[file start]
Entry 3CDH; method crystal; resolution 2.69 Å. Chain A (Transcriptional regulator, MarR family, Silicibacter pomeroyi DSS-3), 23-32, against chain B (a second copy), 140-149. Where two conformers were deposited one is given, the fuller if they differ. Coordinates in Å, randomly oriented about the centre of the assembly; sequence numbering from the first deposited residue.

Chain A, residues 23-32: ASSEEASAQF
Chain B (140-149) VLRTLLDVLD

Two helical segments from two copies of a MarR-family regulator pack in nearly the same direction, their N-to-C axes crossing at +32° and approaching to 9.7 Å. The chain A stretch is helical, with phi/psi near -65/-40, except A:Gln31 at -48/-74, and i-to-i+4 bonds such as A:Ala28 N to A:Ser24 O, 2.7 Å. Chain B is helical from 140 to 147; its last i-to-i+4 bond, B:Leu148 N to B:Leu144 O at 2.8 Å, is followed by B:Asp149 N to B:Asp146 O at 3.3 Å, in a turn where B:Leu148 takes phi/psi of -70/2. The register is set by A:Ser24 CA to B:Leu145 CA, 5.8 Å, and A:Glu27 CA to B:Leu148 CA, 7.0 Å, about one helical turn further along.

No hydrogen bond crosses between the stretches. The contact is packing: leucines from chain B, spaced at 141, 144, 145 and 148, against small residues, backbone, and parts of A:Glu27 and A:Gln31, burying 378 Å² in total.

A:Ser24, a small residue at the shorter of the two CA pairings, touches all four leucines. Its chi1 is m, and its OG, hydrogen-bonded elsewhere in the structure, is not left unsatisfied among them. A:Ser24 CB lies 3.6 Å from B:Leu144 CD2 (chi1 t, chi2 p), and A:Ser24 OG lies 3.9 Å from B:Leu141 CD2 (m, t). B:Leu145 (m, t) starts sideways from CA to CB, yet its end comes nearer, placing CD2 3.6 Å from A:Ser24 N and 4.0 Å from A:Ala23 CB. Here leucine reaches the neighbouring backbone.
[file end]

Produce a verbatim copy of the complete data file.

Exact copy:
Entry 3CDH; method crystal; resolution 2.69 Å. Chain A (Transcriptional regulator, MarR family, Silicibacter pomeroyi DSS-3), 23-32, against chain B (a second copy), 140-149. Where two conformers were deposited one is given, the fuller if they differ. Coordinates in Å, randomly oriented about the centre of the assembly; sequence numbering from the first deposited residue.

Chain A, residues 23-32: ASSEEASAQF
Chain B (140-149) VLRTLLDVLD

Two helical segments from two copies of a MarR-family regulator pack in nearly the same direction, their N-to-C axes crossing at +32° and approaching to 9.7 Å. The chain A stretch is helical, with phi/psi near -65/-40, except A:Gln31 at -48/-74, and i-to-i+4 bonds such as A:Ala28 N to A:Ser24 O, 2.7 Å. Chain B is helical from 140 to 147; its last i-to-i+4 bond, B:Leu148 N to B:Leu144 O at 2.8 Å, is followed by B:Asp149 N to B:Asp146 O at 3.3 Å, in a turn where B:Leu148 takes phi/psi of -70/2. The register is set by A:Ser24 CA to B:Leu145 CA, 5.8 Å, and A:Glu27 CA to B:Leu148 CA, 7.0 Å, about one helical turn further along.

No hydrogen bond crosses between the stretches. The contact is packing: leucines from chain B, spaced at 141, 144, 145 and 148, against small residues, backbone, and parts of A:Glu27 and A:Gln31, burying 378 Å² in total.

A:Ser24, a small residue at the shorter of the two CA pairings, touches all four leucines. Its chi1 is m, and its OG, hydrogen-bonded elsewhere in the structure, is not left unsatisfied among them. A:Ser24 CB lies 3.6 Å from B:Leu144 CD2 (chi1 t, chi2 p), and A:Ser24 OG lies 3.9 Å from B:Leu141 CD2 (m, t). B:Leu145 (m, t) starts sideways from CA to CB, yet its end comes nearer, placing CD2 3.6 Å from A:Ser24 N and 4.0 Å from A:Ala23 CB. Here leucine reaches the neighbouring backbone.